Dr. Frank Wilson is an assistant clinical professor neurology at the University of California School of Medicine, San Francisco. He reports that his studies show that instrumental practice enhances coordination, concentration and memory and also brings about the improvement of eyesight and hearing. He further reports that the process of learning to play an instrument refines the development of the brain and the entire neurological system (Mueller, 1984).
The study recruited 70 healthy adults age 60 to 83 who were divided into groups based on their levels of musical experience. The musicians performed better on several cognitive tests than individuals who had never studied an instrument or learned how to read music. The research findings were published online in the APA journal Neuropsychology.
"Musical activity throughout life may serve as a challenging cognitive exercise, making your brain fitter and more capable of accommodating the challenges of aging," said lead researcher Brenda Hanna-Pladdy, PhD. "Since studying an instrument requires years of practice and learning, it may create alternate connections in the brain that could compensate for cognitive declines as we get older." http://www.eurekalert.org/pub_releases/2011-04/apa-cml042011.php
Music Moves Brain To Pay Attention, Study Finds. Using brain images of people listening to short symphonies by an obscure 18th-century composer, a research team from the Stanford University School of Medicine has gained valuable insight into how the brain sorts out the chaotic world around it. The research team showed that music engages the areas of the brain involved with paying attention, making predictions and updating the event in memory. Peak brain activity occurred during a short period of silence between musical movements - when seemingly nothing was happening. - Stanford University Medical Center <http://www.sciencedaily.com/releases/2007/08/070801122226.htm>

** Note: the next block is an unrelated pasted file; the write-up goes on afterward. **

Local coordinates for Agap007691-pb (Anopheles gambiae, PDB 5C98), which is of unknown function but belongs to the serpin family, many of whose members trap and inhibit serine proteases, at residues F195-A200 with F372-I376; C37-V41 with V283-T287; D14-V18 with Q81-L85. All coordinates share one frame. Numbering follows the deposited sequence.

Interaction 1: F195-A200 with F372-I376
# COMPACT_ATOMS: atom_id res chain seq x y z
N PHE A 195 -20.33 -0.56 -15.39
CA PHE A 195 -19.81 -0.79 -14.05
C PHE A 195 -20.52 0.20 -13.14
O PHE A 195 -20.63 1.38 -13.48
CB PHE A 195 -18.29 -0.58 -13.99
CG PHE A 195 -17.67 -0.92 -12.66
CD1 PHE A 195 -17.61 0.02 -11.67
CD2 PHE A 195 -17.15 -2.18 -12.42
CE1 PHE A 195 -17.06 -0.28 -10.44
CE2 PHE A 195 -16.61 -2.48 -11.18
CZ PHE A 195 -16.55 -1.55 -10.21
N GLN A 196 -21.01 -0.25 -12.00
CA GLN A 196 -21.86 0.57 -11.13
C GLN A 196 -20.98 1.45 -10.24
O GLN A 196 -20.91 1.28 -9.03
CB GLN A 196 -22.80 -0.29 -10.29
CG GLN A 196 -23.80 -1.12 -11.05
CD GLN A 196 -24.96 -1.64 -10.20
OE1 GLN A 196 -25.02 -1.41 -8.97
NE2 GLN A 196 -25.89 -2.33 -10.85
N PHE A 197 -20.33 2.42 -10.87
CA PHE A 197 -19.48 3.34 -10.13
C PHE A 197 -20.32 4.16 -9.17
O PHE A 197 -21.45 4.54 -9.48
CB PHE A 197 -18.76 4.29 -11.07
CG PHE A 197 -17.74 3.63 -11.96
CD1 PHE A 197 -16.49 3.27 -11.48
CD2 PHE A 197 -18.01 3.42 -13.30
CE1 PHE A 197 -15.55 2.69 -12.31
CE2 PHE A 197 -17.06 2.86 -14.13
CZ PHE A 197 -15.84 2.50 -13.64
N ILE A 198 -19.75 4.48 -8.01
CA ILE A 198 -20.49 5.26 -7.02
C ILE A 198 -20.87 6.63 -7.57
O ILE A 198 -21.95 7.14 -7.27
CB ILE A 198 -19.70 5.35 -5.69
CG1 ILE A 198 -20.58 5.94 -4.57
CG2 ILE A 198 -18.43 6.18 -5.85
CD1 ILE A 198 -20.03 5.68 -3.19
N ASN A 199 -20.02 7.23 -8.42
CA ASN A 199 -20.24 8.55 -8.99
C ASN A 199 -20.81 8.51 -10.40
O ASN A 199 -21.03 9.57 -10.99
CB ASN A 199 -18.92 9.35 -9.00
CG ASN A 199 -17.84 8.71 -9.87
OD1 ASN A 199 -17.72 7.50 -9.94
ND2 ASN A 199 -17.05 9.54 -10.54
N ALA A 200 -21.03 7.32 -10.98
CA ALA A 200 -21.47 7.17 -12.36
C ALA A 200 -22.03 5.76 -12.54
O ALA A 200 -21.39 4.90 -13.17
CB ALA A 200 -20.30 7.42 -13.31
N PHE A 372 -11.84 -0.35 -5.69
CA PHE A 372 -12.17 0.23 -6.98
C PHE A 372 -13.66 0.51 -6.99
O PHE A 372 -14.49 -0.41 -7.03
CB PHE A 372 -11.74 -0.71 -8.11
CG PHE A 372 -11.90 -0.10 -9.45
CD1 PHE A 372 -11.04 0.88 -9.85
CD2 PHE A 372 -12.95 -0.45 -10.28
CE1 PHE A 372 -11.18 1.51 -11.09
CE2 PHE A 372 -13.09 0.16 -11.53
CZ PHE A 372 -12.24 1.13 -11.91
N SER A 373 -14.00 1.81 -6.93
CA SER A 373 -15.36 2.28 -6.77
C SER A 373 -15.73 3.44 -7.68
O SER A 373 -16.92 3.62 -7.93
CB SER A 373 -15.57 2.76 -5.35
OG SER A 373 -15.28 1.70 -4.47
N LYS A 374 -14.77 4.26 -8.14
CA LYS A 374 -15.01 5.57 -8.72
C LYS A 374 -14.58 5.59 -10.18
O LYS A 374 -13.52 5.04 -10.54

Researchers at the University of Amsterdam (UvA) have demonstrated how much the brain can learn simply through active exposure to many different kinds of music. “More and more labs are showing that people have the sensitivity for skills that we thought were only expert skills,” Henkjan Honing (UvA) explains. <http://www.sciencedaily.com/releases/2008/08/080813110453.htm>
Music improves relationships and bonding
Music makes the people come together: By Diana Boer. Thesis - Victoria University of Wellington. This thesis examined the social psychological functions of music across cultures. It investigated two social functions in detail: music preferences as expressions of personal and cultural values, and the social bonding function of shared music preferences. <http://researcharchive.vuw.ac.nz/handle/10063/1155?show=full>
"Music is social communication between individuals," says Liisa Ukkola. "Darwin proposed that singing is used to attract the opposite sex. Furthermore, lullabies are implied to attach infant to a parent and singing or playing music together may add group cohesion. Thus, it is justified to hypothesize that music perception and creativity in music are linked to the same phenotypic spectrum of human cognitive social skills, like human bonding and altruism both associated with AVPR1A. We have shown for the first time in the molecular level that music perception has an attachment creating impact." published in PLoS ONE.http://www.sciencedaily.com/releases/2009/05/090526093925.htm>
The skills gained through sequential music instruction, including discipline and the ability to analyze, solve problems, communicate and work cooperatively, are vital for success in the 21st century workplace. (Source: U.S. House of Representatives, Concurrent Resolution 355, March 6, 2006.)